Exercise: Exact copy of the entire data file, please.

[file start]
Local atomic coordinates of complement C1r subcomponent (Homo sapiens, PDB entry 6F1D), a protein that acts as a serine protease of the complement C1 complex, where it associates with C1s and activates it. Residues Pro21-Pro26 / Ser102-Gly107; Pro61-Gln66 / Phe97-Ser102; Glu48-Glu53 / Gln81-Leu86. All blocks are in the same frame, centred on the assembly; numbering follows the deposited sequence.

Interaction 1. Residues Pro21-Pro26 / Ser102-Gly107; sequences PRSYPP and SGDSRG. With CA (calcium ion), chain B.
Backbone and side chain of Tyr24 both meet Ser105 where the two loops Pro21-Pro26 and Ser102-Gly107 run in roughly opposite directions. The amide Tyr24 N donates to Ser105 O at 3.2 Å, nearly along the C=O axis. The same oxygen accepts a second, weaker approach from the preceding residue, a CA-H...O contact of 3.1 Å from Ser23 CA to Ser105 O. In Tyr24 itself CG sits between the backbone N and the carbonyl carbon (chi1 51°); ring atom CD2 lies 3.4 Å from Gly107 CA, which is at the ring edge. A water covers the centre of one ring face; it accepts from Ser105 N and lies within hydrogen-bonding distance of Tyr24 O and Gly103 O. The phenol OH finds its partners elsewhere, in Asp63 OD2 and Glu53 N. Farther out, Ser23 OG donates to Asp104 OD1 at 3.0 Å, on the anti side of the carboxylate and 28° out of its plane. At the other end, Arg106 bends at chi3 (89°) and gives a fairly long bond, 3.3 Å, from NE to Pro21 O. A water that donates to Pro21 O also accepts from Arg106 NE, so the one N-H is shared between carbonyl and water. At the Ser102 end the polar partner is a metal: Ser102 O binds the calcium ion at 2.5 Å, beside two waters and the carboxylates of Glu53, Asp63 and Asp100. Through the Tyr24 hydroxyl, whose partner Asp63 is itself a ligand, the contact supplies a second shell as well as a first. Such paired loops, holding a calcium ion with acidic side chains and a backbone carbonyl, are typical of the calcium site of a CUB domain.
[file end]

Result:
Local atomic coordinates of complement C1r subcomponent (Homo sapiens, PDB entry 6F1D), a protein that acts as a serine protease of the complement C1 complex, where it associates with C1s and activates it. Residues Pro21-Pro26 / Ser102-Gly107; Pro61-Gln66 / Phe97-Ser102; Glu48-Glu53 / Gln81-Leu86. All blocks are in the same frame, centred on the assembly; numbering follows the deposited sequence.

Interaction 1. Residues Pro21-Pro26 / Ser102-Gly107; sequences PRSYPP and SGDSRG. With CA (calcium ion), chain B.
Backbone and side chain of Tyr24 both meet Ser105 where the two loops Pro21-Pro26 and Ser102-Gly107 run in roughly opposite directions. The amide Tyr24 N donates to Ser105 O at 3.2 Å, nearly along the C=O axis. The same oxygen accepts a second, weaker approach from the preceding residue, a CA-H...O contact of 3.1 Å from Ser23 CA to Ser105 O. In Tyr24 itself CG sits between the backbone N and the carbonyl carbon (chi1 51°); ring atom CD2 lies 3.4 Å from Gly107 CA, which is at the ring edge. A water covers the centre of one ring face; it accepts from Ser105 N and lies within hydrogen-bonding distance of Tyr24 O and Gly103 O. The phenol OH finds its partners elsewhere, in Asp63 OD2 and Glu53 N. Farther out, Ser23 OG donates to Asp104 OD1 at 3.0 Å, on the anti side of the carboxylate and 28° out of its plane. At the other end, Arg106 bends at chi3 (89°) and gives a fairly long bond, 3.3 Å, from NE to Pro21 O. A water that donates to Pro21 O also accepts from Arg106 NE, so the one N-H is shared between carbonyl and water. At the Ser102 end the polar partner is a metal: Ser102 O binds the calcium ion at 2.5 Å, beside two waters and the carboxylates of Glu53, Asp63 and Asp100. Through the Tyr24 hydroxyl, whose partner Asp63 is itself a ligand, the contact supplies a second shell as well as a first. Such paired loops, holding a calcium ion with acidic side chains and a backbone carbonyl, are typical of the calcium site of a CUB domain.